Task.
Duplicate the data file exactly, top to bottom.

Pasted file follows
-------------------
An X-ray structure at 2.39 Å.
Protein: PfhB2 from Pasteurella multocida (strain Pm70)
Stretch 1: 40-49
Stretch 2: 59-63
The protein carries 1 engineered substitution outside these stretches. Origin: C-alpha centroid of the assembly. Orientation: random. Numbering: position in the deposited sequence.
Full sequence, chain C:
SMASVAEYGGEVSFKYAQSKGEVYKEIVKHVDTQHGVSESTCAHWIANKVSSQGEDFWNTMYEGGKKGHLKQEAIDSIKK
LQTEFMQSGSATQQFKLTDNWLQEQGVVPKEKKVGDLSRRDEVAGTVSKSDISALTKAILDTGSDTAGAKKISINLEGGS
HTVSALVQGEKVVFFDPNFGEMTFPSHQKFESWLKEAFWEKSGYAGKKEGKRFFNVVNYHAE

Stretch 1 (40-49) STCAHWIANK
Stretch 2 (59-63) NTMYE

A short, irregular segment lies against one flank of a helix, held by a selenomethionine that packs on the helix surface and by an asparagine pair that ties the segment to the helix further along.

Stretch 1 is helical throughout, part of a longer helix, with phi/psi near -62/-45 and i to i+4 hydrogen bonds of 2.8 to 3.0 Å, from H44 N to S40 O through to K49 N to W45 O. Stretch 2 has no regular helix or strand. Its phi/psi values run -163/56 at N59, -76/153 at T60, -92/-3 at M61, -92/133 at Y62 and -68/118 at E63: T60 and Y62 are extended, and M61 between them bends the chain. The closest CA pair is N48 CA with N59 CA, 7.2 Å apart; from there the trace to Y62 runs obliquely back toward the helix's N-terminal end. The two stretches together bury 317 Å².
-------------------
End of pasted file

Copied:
An X-ray structure at 2.39 Å.
Protein: PfhB2 from Pasteurella multocida (strain Pm70)
Stretch 1: 40-49
Stretch 2: 59-63
The protein carries 1 engineered substitution outside these stretches. Origin: C-alpha centroid of the assembly. Orientation: random. Numbering: position in the deposited sequence.
Full sequence, chain C:
SMASVAEYGGEVSFKYAQSKGEVYKEIVKHVDTQHGVSESTCAHWIANKVSSQGEDFWNTMYEGGKKGHLKQEAIDSIKK
LQTEFMQSGSATQQFKLTDNWLQEQGVVPKEKKVGDLSRRDEVAGTVSKSDISALTKAILDTGSDTAGAKKISINLEGGS
HTVSALVQGEKVVFFDPNFGEMTFPSHQKFESWLKEAFWEKSGYAGKKEGKRFFNVVNYHAE

Stretch 1 (40-49) STCAHWIANK
Stretch 2 (59-63) NTMYE

A short, irregular segment lies against one flank of a helix, held by a selenomethionine that packs on the helix surface and by an asparagine pair that ties the segment to the helix further along.

Stretch 1 is helical throughout, part of a longer helix, with phi/psi near -62/-45 and i to i+4 hydrogen bonds of 2.8 to 3.0 Å, from H44 N to S40 O through to K49 N to W45 O. Stretch 2 has no regular helix or strand. Its phi/psi values run -163/56 at N59, -76/153 at T60, -92/-3 at M61, -92/133 at Y62 and -68/118 at E63: T60 and Y62 are extended, and M61 between them bends the chain. The closest CA pair is N48 CA with N59 CA, 7.2 Å apart; from there the trace to Y62 runs obliquely back toward the helix's N-terminal end. The two stretches together bury 317 Å².